5.

Training Video

Minutes:

Nottingham City Council has previously been a member of the National Association of Standing Advisory Councils for Religious Education (NASACRE) which is a fabulous source of information and advice and provides some interesting training opportunities. The LA will rejoin to support the work of SACRE. Members of SACRE are encouraged to take advantage of the resources available. The training film, with further detail, and membership access details to the NASACRE website will be circulated to SACRE members separately.

 

Confirmation will be sought as to whether LA schools are eligible for access to the site and training.

 

6.

Future meeting dates and Work Plan

For discussion.

Minutes:

Comments from members included:

 

a)  SACRE and its constitution were determined more than 25 years ago. It is questionable whether the Church of England should have a separate category whilst all other non-Church of England Christians and other faith, non-faith groups have to share a category. Central government revision of these categories would be welcome. It is important that the local constitution aligns with the up-to-date city demographic to properly reflect our communities;

 

b)  It seems unusual to have a religious education curriculum which all school is must agree when they have a national curriculum for other subjects which they can then interpret. The time of the LA telling schools what to do is long gone, so this committee should be used for the widest possible discussion, not just for religious education, but the broader issues for a city of such diversity, specifically guarding against hate, for which religious education is vitally important;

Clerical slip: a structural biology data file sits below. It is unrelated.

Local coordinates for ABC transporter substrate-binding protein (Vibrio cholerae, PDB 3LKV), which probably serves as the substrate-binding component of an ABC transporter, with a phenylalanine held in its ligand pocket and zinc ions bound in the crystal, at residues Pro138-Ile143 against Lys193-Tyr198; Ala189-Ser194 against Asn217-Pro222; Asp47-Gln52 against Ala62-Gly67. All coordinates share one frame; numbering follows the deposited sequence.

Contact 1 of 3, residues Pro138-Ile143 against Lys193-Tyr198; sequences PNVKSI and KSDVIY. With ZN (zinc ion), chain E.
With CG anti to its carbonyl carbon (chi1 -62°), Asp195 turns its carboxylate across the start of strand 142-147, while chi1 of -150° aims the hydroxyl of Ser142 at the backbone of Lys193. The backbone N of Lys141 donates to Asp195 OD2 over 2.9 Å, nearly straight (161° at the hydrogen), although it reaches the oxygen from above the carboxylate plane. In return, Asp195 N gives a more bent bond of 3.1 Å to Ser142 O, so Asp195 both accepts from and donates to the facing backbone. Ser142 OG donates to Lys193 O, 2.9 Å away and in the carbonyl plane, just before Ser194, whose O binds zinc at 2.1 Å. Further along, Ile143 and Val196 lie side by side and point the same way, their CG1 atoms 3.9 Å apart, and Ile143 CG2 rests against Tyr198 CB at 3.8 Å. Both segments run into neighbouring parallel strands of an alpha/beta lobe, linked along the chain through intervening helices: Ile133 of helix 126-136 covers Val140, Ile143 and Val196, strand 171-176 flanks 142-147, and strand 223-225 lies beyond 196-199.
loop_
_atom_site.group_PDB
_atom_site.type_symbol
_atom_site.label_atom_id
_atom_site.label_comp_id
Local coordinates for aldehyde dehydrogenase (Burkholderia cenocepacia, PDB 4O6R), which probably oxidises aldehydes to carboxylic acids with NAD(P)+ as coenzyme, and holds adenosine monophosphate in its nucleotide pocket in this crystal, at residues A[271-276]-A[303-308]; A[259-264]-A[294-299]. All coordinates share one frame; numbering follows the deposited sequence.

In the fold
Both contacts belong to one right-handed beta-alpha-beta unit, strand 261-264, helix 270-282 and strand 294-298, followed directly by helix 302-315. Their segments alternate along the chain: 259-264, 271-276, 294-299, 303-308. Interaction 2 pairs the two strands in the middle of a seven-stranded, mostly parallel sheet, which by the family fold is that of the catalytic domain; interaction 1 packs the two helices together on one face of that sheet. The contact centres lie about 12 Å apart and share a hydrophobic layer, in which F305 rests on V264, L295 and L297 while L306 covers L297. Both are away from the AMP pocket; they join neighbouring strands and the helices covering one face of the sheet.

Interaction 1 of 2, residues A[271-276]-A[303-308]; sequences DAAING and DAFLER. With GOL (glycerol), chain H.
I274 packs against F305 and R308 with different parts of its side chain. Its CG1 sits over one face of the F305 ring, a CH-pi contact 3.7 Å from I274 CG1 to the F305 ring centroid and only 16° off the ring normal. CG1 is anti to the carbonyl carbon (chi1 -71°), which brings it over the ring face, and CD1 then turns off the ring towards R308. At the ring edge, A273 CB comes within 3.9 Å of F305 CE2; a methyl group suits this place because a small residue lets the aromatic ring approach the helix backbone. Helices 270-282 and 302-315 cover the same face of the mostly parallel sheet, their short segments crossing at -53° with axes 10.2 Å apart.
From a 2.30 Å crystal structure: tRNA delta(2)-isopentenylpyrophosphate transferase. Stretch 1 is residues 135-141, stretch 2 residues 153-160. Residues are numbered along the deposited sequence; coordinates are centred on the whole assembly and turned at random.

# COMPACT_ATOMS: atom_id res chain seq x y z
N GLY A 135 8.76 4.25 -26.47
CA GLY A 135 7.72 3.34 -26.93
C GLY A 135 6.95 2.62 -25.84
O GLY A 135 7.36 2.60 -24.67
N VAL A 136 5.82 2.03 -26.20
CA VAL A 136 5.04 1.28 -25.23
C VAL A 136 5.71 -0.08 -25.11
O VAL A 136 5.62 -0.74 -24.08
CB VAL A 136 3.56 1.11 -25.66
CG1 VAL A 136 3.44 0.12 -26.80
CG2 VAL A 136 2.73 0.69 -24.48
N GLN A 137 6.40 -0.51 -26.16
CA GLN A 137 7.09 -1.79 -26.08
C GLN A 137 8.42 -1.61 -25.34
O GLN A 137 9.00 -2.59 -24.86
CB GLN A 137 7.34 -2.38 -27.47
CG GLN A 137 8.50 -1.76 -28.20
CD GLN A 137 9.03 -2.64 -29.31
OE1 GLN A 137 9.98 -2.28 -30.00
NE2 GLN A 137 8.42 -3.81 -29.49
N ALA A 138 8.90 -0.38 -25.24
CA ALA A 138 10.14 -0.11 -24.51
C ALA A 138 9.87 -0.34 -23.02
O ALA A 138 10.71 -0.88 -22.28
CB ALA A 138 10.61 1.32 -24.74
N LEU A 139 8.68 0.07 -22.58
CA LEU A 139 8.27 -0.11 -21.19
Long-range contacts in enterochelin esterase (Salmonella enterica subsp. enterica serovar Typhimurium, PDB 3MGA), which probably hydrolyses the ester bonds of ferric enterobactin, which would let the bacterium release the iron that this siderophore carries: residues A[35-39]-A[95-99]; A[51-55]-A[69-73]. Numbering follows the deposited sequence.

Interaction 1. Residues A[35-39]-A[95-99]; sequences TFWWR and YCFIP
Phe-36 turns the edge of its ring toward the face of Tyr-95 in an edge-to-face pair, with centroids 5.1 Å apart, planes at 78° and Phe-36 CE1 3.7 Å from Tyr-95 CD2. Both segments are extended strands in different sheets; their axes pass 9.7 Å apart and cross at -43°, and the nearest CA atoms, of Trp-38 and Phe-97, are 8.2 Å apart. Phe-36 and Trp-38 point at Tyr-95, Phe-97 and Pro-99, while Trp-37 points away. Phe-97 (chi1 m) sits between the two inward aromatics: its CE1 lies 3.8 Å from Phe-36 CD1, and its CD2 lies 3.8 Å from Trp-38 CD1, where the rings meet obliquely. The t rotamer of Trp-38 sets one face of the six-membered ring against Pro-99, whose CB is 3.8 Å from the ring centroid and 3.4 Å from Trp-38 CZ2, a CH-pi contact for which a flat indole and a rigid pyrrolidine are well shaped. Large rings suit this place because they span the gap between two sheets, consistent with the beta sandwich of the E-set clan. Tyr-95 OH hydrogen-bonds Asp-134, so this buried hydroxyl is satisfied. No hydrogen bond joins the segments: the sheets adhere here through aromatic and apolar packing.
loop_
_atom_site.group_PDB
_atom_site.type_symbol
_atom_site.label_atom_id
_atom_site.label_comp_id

c)  This SACRE need to focus on community cohesion and how to assist schools;

 

d)  Members of this forum could decide how active they want to be in the national discussion and dialogue on these issues, particularly if there are members who would be willing to take part in additional work in this area, it would be the best way of effecting change;

 

e)  The reconvening of the City SACRE after a gap is very much welcomed, and a revitalisation to include representation through the SACRE of the broad diversity of the City’s population is supported, including those with no religious views;

 

f)  It is appreciated that the structure of SACREs is set in legislation and that a revision by Central Government is unlikely, so we must work with what we have;

 

g)  We need to work with and around the legislative requirements, but as a local SACRE, ensure that there is appropriate representation for the different voices. This could be included in the future work plan;

 

h)  Meeting 3 times a year is a good approach, but we must ensure that meeting dates don’t clash with any religious festivals, as this has previously caused issues;

 

i)  Due to an increase in anti-Semitic and religiously motivated attacks, there is a need for additional security if the Synagogue is to host a future meeting. This is a broader issue for places of worship and education, particularly when religious organisations are opening up their areas of sanctuary. Further investigation of security mechanisms need to be examined and determined prior to the next in-person meeting;

 

j)  Many city schools and multi-academy trusts are seeking to further diversify their teaching staff to better represent the diversity of children in their communities, through promotion through community groups. For example, for any opportunities with the Archway Learning Trust (a Trust supporting several academies with the Church of England ethos) contact Head of HR or CEO)Home - Archway Learning Trust (archwaytrust.co.uk);

 

k)  The department of Education is supporting some teacher recruitment work in the City facilitated by Nottingham Citizens with the Karima Institute  ...  view the full minutes text for item 6.